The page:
"Suicide Tourism" In Switzerland Is More Popular Than Ever

Switzerland has long been a popular travel destination. Mountain resorts! Chocolate factories! But the European country is quickly becoming renowned for a more, well, morbid activity. A recent study from the Journal of Medical Ethics found that the number of people traveling to Switzerland for legal assisted suicide has doubled over the last four years. Dubbed "suicide tourism," the industry seems to be steadily growing in Switzerland, which is one of the only European countries that permits assisted suicide.

According to the researchers, the majority of "suicide tourists" hail from the United Kingdom and Germany. In fact, traveling to Switzerland for the sole purpose of ending your life has become so popular in the U.K. that there's now a euphemism for it: "going to Switzerland."

Assisted suicide is also legal in Luxembourg and Belgium, but Switzerland seems to be the hotspot for suicide tourism. Why Switzerland? Researchers point to the country's loose laws, which fail to regulate the circumstances under which assisted suicide can be performed. The researchers also noted a "legal gray area" when it comes to administering sodium pentobarbital, the most commonly used drug. Plus, there are several Swiss organizations that not only help Swiss nationals carry out assisted suicide, but foreigners as well:

The imbalance between there being no definitive legislation in Switzerland and the clearly restrictive regulations in other European countries results in an influx of people who come to Switzerland for the sole purpose of committing suicide aided by one of these organizations.
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Although there was a slight decline of "suicide tourists" between 2008 and 2009, their numbers doubled between 2009 and 2012. Nearly 44 percent of the 611 foreigners hailed from Germany, while 20.6 percent were from the U.K. France rounded out the top three, with 10 percent of foreign assisted suicide cases.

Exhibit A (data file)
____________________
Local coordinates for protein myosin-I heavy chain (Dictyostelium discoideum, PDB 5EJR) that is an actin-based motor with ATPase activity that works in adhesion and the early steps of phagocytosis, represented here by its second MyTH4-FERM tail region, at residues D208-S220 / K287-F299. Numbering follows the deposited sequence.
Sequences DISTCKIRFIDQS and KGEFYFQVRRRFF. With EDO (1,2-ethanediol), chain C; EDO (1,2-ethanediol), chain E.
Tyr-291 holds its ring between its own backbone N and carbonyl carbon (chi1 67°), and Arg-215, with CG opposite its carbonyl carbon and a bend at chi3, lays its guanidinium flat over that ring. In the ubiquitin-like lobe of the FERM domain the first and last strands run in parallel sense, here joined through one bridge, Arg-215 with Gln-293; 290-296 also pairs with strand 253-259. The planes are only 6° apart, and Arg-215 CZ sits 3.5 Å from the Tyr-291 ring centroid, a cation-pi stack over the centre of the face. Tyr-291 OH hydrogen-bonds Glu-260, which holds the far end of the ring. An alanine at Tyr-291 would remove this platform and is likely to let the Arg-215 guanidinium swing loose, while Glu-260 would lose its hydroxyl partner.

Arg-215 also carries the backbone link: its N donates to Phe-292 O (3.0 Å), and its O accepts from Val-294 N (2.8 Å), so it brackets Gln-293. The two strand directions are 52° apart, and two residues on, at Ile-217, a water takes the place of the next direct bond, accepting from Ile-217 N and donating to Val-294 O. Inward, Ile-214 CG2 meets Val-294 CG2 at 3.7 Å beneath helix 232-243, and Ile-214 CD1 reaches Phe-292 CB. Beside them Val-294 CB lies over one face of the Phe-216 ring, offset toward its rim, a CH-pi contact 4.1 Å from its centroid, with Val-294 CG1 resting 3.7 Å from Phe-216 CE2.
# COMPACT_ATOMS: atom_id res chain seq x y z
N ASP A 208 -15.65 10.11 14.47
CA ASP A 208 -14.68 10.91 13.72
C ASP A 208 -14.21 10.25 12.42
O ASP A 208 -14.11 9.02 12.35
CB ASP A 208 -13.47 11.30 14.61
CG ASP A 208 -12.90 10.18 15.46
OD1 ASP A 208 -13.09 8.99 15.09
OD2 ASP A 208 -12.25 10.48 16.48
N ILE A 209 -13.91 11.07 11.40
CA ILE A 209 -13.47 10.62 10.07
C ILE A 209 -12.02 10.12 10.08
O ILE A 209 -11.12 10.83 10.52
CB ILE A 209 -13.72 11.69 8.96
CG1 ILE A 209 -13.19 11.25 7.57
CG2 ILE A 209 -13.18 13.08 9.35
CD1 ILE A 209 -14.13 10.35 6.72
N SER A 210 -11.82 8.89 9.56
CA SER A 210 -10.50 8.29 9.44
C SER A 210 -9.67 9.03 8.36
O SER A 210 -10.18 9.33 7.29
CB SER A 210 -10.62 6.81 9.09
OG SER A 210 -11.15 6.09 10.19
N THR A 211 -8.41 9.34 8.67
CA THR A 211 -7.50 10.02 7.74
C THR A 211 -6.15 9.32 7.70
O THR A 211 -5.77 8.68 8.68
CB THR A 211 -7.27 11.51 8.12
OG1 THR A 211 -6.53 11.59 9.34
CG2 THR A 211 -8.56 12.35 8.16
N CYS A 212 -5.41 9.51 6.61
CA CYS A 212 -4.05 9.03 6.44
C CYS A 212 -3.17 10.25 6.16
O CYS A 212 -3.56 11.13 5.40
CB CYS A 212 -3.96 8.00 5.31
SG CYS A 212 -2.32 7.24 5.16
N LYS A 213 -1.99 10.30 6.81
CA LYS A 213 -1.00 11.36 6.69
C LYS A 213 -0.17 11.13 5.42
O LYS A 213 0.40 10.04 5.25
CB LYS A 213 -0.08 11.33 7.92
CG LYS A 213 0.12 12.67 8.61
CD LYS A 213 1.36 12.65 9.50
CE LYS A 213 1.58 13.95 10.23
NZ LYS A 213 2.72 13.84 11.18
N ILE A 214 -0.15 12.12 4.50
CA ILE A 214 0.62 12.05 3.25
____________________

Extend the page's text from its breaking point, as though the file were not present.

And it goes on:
In all, the "suicide tourists" came from 31 countries, but it's clear that citizens of Western European nations, as well as the United States, had more interest in assisted suicide. According to the researchers, the number of travelers from the U.K., Germany, France and the U.S. continue to steadily increase. Italy, however, saw the largest increase of citizens traveling to Switzerland — there were 10 times as many Italian assisted-suicide patients in 2012 as there were in 2008.

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As for the profile of the typical "suicide tourist," the researchers said the median age was 69, "an age at high risk of malignancy or chronic disease." Women were also 1.4 times more likely to choose assisted suicide. Patients tended to have underlying neurological diseases, such as motor neurone disease, Parkinson's or multiple sclerosis. Interestingly enough, the patients were less likely to be in the end stages of their diseases.

Aside from Switzerland's loose laws, the researchers speculate that growing political debate may have something to do with the increase of foreign assisted-suicide patients. Most industrialized countries, including the U.S. and England, seem unwilling to pass "dying with dignity laws," although they continue to garner support. A 2012 survey from the Swiss Medical Lawyers Association, which polled 12 European countries, found that 75 percent of respondents said people should have the right to die, especially if they were enduring serious pain or illness, Reuters reported.

Despite public support, many European countries may still have a tough time passing assisted-suicide legislation because the Catholic and Protestant churches — both of which are prominent in Europe — oppose euthanasia. France, however, may be closer to legalizing assisted suicide, as two recent court decisions, including one acquitting a doctor who performed euthanasia, show a changing tide for the heavily Catholic country.

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